New Zealand seafood showcased for top Chinese chefs
Some of China’s top chefs visited New Zealand late last year to experience the best of our seafood.
They were winners of one of China's leading culinary competitions, Global Gourmet Chef Par Excellence - of which Sealord was a sponsor- with the prize being a trip to New Zealand to experience for themselves the country's quality produce that sets it on the map as one of the world's best delicatessens.
“There's a population of 1.4 billion people in China, a country where people really appreciate seafood, and they're just starting to learn about the quality and different species that New Zealand can offer," says Sealord's General Manager of Hoki Sales Mark de Lautour.
As well as visiting vineyards and Le Cordon Bleu New Zealand, the chefs learnt about Sealord's fish and facilities, including a factory tour at the firm's Nelson base.
Philippe Bruneau, Director of Cuisine at 'The W' in Guangzhou said he was impressed during his tour of Sealord's Nelson site.
"I think Sealord is a fantastic company in terms of species and sustainability, as well as hygiene," he said. "The standard was pretty amazing and I have a lot of respect for this company. It was extremely clean and organised and I was very amazed by the productivity they have and how fast they fillet fish - just ten seconds for a giant hoki, which I think was really impressive.
"I would definitely look to use them in a 5-star hotel if they are going to supply in Guangzhou. We have several restaurants, from Japanese to Chinese and international."
The visiting chefs spent the day creating dishes at a high profile Nelson restaurant using a number of species supplied by Sealord and AFL.
Ling, hoki, alfonsino, orange roughy, dory and snapper were among those with which the chefs worked to create masterpieces - fusions of western and eastern cuisine.
"It's a great honour for us to be able to bring these top chefs to New Zealand," says Sealord's General Manager of Fishing, Doug Paulin. "China is a very important new market for us. By engaging these chefs in an opportunity to come to New Zealand, be in our environment and look at our fish as being a little bit different and a little bit special, means they will be great ambassadors for our business and our species when they go back to China.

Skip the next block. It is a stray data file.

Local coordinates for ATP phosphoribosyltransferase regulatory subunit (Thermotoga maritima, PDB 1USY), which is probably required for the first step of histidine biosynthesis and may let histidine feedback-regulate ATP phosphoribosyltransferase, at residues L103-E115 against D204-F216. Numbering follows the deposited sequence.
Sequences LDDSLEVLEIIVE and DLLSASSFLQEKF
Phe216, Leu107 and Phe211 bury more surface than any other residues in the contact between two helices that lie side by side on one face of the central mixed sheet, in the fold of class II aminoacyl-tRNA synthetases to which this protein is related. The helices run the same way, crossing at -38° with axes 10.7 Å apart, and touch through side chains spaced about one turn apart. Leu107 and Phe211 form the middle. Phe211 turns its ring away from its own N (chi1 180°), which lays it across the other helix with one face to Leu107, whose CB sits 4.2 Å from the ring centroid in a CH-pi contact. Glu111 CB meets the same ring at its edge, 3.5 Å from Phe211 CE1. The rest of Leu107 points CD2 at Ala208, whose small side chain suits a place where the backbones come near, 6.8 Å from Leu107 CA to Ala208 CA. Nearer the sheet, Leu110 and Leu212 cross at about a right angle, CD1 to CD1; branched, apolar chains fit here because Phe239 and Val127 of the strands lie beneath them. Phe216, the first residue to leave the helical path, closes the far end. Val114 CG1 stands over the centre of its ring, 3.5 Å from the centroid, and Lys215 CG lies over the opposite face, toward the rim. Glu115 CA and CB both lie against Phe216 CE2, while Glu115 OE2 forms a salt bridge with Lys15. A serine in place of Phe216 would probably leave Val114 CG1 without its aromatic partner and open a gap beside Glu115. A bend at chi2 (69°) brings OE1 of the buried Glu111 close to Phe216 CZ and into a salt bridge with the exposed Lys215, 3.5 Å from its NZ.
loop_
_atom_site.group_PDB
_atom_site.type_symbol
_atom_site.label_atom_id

"We'll continue to work with these chefs in creating recipes, and to be able to go to the market with these will give us a huge amount of kudos,” Paulin says.
AFL was also visited by one of the Chinese chefs. AFL Chief Executive Carl Carrington had already met one of them in Beijing in November as part of a trade delegation to China and Hong Kong led by Minister for Maori Development, Hon Te Ururoa Flavell
“This visit was a chance to introduce him to other species of fish caught in New Zealand that are not currently exported to China, and provided the opportunity to share the unique story of Aotearoa Fisheries with him,” says Carrington.
“When we last met (in Beijing) our principles of kaitiakitanga and manaakitanga really resonated with him, and he shared our values of looking after our environment and fish stocks to ensure there is plenty for generations to come.”
New Zealand Trade and Enterprise Director of Maori Customers Tina Wilson, says it is important for exporters to get influencers such as the visiting chefs to New Zealand to see how we produce our seafood.
“China is a key market for the future for different types of species from New Zealand, as well as paua and oyster, and as some of the chefs specialise in western cuisine we hope they will use some of our products in their cooking and showcase it in their country,” she says.
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